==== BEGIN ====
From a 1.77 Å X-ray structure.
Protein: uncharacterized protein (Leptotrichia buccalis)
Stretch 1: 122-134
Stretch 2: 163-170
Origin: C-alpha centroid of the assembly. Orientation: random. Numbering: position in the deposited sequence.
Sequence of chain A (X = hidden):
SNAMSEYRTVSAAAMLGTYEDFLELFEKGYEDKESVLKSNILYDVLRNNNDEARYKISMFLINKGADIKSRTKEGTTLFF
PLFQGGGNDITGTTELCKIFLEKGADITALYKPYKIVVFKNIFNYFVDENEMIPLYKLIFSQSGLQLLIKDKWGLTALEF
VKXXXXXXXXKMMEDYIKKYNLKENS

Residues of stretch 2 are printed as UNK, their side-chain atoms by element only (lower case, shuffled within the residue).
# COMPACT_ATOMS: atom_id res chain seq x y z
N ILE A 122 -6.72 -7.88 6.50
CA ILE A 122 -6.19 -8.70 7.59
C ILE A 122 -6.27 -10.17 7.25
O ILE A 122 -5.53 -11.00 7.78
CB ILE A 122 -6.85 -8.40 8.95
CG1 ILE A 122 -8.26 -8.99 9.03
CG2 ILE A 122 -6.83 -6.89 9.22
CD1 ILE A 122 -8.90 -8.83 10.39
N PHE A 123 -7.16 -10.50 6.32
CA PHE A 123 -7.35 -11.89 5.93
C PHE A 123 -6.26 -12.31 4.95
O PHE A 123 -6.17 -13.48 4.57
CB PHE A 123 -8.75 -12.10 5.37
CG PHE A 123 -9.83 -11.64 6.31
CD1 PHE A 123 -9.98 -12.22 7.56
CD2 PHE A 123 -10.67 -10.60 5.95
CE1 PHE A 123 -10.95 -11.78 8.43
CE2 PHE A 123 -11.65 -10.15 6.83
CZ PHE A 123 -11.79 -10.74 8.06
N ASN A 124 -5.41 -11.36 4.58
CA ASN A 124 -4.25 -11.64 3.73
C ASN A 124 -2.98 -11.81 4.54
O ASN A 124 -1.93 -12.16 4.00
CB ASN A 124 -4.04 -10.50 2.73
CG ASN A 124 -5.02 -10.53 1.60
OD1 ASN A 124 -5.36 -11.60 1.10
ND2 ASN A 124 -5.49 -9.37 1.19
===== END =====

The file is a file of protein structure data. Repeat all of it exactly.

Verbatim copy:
From a 1.77 Å X-ray structure.
Protein: uncharacterized protein (Leptotrichia buccalis)
Stretch 1: 122-134
Stretch 2: 163-170
Origin: C-alpha centroid of the assembly. Orientation: random. Numbering: position in the deposited sequence.
Sequence of chain A (X = hidden):
SNAMSEYRTVSAAAMLGTYEDFLELFEKGYEDKESVLKSNILYDVLRNNNDEARYKISMFLINKGADIKSRTKEGTTLFF
PLFQGGGNDITGTTELCKIFLEKGADITALYKPYKIVVFKNIFNYFVDENEMIPLYKLIFSQSGLQLLIKDKWGLTALEF
VKXXXXXXXXKMMEDYIKKYNLKENS

Residues of stretch 2 are printed as UNK, their side-chain atoms by element only (lower case, shuffled within the residue).
# COMPACT_ATOMS: atom_id res chain seq x y z
N ILE A 122 -6.72 -7.88 6.50
CA ILE A 122 -6.19 -8.70 7.59
C ILE A 122 -6.27 -10.17 7.25
O ILE A 122 -5.53 -11.00 7.78
CB ILE A 122 -6.85 -8.40 8.95
CG1 ILE A 122 -8.26 -8.99 9.03
CG2 ILE A 122 -6.83 -6.89 9.22
CD1 ILE A 122 -8.90 -8.83 10.39
N PHE A 123 -7.16 -10.50 6.32
CA PHE A 123 -7.35 -11.89 5.93
C PHE A 123 -6.26 -12.31 4.95
O PHE A 123 -6.17 -13.48 4.57
CB PHE A 123 -8.75 -12.10 5.37
CG PHE A 123 -9.83 -11.64 6.31
CD1 PHE A 123 -9.98 -12.22 7.56
CD2 PHE A 123 -10.67 -10.60 5.95
CE1 PHE A 123 -10.95 -11.78 8.43
CE2 PHE A 123 -11.65 -10.15 6.83
CZ PHE A 123 -11.79 -10.74 8.06
N ASN A 124 -5.41 -11.36 4.58
CA ASN A 124 -4.25 -11.64 3.73
C ASN A 124 -2.98 -11.81 4.54
O ASN A 124 -1.93 -12.16 4.00
CB ASN A 124 -4.04 -10.50 2.73
CG ASN A 124 -5.02 -10.53 1.60
OD1 ASN A 124 -5.36 -11.60 1.10
ND2 ASN A 124 -5.49 -9.37 1.19